I love my pies, and specially now when the weather is turning cold and wet it is nice to have something hearty, comforting and mushy for dinner. But to not have to get in to that food coma feeling over stuffed after eating it I started thinking about how it would be possible to have a pie with all the scrummy filling, and a crust like topping without actually having a crust. Immediatly I came to think of the squash. What if that was cut in slices and laid over the filling, wouldn’t that kind of be like a crust? It was actually, and the result was even better then I had hoped for. It does not really resemble a pie, in the sence that there is no bottom or sides with “dough”. Someone who is feeling crafty could probably lay out squash slices in the bottom or on the sides as well, but for me on a lazy sathurday afternoon the lid was enough. Of course it doenst taste or feel exactly the same as a pie with a dough brust, it is different but equally delicious. I toped my pie with some cheese, and when that melted it got that crunchy top that gave the dish some real pie feeling. The squash was soft and rich and had that earty flavour that is so nice in the autumm, and when served the creamy filling was floating out under it spreading some lovely aromas.
For the filling I chose the classic chicken and mushroom, but switched the chickens for chickpeas, which is really healty, filling and cheap as well. I also threw some grated turnips in there, which gave the dish a bit of a sweet touch. I used sour cream for the sauce (what is called crème fraice in Sweden, I am not sure what the right product is for that in other countries) which made it very creamy and nice. For seasoning I threw in some of my favourite spices, that I luckily also found in most traditional recipes for chicken and mushroom pie; parsley, chives, thyme and nutmeg. With some good vegetable stock it mixes up to a delicious, filling and comforting dish.
I used canned cooked chickpeas because I didn’t have any precooked ones at home, but I think they often have a bit of a canned aftertaste and prefer to use dried ones that has been soaked over night and cooked ahead. For the squash lid I used acorn squash but any kind of big squash should work out well. Butternut is a personal favourite as well. Try to stay away from the orange pumpkin that is used for carving, as they are usually watery and quite tasteless.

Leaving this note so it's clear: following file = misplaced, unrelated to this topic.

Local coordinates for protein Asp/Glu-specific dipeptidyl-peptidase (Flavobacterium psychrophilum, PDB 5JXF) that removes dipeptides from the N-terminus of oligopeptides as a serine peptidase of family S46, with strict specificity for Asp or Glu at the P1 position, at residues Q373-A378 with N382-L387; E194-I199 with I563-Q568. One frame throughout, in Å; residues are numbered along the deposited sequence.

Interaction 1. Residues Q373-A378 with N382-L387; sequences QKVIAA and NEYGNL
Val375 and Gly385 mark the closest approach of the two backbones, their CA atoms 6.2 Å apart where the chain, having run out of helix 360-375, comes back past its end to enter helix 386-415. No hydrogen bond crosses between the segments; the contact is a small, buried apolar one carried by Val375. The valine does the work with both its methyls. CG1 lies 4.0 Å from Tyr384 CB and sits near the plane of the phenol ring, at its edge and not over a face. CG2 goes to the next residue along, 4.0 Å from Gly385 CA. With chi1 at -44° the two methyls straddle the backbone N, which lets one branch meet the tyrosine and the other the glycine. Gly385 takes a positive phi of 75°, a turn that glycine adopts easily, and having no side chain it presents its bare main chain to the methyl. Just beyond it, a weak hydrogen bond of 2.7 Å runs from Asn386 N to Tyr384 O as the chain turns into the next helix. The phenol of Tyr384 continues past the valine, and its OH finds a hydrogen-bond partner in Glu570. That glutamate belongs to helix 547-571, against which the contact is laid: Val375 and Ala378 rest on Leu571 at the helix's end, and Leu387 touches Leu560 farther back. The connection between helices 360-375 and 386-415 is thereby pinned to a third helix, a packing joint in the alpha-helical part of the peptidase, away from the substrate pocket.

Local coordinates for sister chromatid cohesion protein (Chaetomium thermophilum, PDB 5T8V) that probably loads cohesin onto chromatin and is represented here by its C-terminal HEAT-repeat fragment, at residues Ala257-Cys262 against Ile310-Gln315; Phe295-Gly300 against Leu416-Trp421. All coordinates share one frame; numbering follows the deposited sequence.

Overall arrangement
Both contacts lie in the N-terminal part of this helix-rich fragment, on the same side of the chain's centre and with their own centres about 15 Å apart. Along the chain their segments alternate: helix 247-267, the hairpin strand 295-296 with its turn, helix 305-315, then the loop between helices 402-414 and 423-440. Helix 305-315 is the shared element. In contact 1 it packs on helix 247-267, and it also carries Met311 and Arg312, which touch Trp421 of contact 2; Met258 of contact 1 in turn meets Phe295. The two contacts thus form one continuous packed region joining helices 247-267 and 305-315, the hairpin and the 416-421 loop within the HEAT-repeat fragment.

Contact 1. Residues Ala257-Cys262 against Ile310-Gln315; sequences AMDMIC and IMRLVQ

Chickpea and mushroom “pie” with a squash crust
Around 10 large button mushrooms, sliced
400 gram precooked chickpeas
2 turnips, grated
300 decilitre of sour cream, crème fraice or similar
2 garlic cloves, crushed
½ yellow onion, chopped
1-2 cubes of vegetable stock+ ½ dl water
Parsley, nutmeg, thyme and chives to your taste
Salt and pepper
½ of a small acorn squash, sliced. Enough to cover the dish that you make the pie in.
1 decilitre of grated cheese, preferably cheddar.
Preheat the oven to 200C. Fry the garlic and the onion in some oil or butter until it turns golden. Add the sliced mushrooms and the turnip and fry until browned. Add the stock and the water and boil for 5-10 mniutes, then add the sour cream and the chickpeas. Season with the spices to your taste. Don’t forget some salt and a good dash of black pepper.
Move away from the heat.
Slice the squash in approximate 1 cm thick slices. Cut of the peel.
Pour the mushroom and chickpea filling in to a oven proof dish. Cover the filling with the squash slices, so that there is only small uncovered spaces left. Spread the cheese on top of the squash.
Bake for around 20 minutes, until the cheese has a golden crust and the squash feels soft.
Serve with a steady salad.
The picture does not quite make the dish justice, it as a lot scrummier than it looks here.